I just bought my first kayak and chose an 8’ Emotion Spitfire. It is 31.5" wide.
I have been researching tips for how to choose a paddle, but I’m still a little confused and can’t seem to find one with that information.
I am 5’7" and from measurements it look like I would need a standard diameter.
I think I want carbon fiber and a narrow blade b/c I will not be trying to set any speed records and would like it to be easier.
I guess it would be nice to have the drip things that keep you more dry?
I’m totally confused on what feathering means and whether I need that.
I basically want EASY!
With that said, I don’t want to spend a fortune b/c I don’t know for sure yet whether I will love kayaking like I think I will. Carbon would be my first choice or whatever is considered next best.
I would like to spend $150 or less.
Can anyone make any suggestions for me?
I just bought my first kayak and chose an 8’ Emotion Spitfire. It is 31.5" wide.
Carbon is going to be costly
My suggestion is a Werner Sprite. Its a kids paddle but it is fairly light and about all you need to drive your boat. Around $90. It can be feathered or not and you can figure out what you like. I would go for a 210,others would advise 220 cm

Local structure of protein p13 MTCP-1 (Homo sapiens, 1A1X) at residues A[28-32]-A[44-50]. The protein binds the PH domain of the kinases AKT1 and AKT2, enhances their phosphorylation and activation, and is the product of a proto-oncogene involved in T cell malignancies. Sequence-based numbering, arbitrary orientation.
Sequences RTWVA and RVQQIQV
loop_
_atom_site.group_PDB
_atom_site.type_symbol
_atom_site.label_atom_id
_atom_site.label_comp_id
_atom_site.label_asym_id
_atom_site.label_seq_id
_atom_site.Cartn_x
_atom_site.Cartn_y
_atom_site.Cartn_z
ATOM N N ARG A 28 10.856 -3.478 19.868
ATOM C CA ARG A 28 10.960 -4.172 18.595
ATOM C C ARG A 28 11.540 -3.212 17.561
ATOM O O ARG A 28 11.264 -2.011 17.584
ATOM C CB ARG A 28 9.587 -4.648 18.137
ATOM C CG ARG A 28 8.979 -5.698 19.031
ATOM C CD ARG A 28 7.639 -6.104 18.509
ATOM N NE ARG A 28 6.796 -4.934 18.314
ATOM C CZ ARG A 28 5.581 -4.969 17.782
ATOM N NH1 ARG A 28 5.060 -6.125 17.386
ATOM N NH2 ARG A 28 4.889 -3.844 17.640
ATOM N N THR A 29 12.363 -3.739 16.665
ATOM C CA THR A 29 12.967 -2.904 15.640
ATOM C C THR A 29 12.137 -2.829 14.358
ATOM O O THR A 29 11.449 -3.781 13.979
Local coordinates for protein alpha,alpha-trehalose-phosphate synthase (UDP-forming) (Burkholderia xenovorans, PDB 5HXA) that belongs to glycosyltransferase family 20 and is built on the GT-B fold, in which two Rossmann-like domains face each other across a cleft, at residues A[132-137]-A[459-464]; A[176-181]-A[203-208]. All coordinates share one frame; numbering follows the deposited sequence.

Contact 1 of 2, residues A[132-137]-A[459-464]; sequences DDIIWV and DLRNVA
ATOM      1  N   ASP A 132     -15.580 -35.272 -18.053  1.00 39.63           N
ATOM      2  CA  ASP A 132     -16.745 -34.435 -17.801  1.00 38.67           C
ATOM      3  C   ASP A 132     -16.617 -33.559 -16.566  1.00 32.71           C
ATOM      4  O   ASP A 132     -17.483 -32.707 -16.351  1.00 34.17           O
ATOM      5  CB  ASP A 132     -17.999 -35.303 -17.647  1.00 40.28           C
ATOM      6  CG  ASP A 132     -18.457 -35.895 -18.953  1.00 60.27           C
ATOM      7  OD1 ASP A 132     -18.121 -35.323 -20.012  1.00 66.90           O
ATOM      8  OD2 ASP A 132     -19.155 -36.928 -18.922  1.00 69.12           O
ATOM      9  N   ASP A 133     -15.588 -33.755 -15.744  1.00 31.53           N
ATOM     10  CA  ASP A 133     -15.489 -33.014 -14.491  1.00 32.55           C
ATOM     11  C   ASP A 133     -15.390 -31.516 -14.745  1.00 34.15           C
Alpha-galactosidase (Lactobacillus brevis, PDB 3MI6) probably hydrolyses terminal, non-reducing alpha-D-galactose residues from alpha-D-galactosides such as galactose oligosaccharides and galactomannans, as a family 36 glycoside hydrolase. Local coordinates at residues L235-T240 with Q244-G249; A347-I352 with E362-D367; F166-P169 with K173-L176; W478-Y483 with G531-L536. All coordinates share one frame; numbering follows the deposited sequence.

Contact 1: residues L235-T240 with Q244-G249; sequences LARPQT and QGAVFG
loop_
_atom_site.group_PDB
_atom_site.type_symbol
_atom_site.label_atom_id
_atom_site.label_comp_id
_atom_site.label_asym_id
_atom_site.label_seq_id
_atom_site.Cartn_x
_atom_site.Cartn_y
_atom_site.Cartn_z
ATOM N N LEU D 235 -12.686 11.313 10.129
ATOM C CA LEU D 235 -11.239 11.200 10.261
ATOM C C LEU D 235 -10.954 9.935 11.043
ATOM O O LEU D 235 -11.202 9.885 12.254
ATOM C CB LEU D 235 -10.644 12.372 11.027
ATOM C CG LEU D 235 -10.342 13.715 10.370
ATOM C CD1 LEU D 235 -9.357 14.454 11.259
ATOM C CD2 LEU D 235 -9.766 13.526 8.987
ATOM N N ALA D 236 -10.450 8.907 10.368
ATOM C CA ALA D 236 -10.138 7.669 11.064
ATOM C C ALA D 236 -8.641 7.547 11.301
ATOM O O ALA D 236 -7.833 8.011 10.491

How will you use it?
This is a short, wide recreational sit-on-top. First question is what kind of paddling will you do? Rivers, surfing, flat water, etc. Fishing, piddling around? Knowing that, then maybe you can make a better decision as to blade size and shape, and the length of the paddle. It's a wide boat, so it should not be too short.
The amount you want to pay for a carbon paddle is unrealistic. You may be able to find a used one for that price--if you're lucky. A new full-carbon paddle is generally in the $400 range. There are cheaper models that have a carbon shaft and blades made of something else like fiberglass, plastic or even wood.
Feathering is having the blades at different angles to each other, like 60° or 90°. The purpose is to help reduce wind resistance when you are paddling in windy conditions. The idea is to allow the blade that is out of the water to "slice" through the wind, rather than face it flat. Believe me, it makes a great difference. Most paddles nowadays allow you to adjust from even bladed to feathered, right hand or left. So no worries there.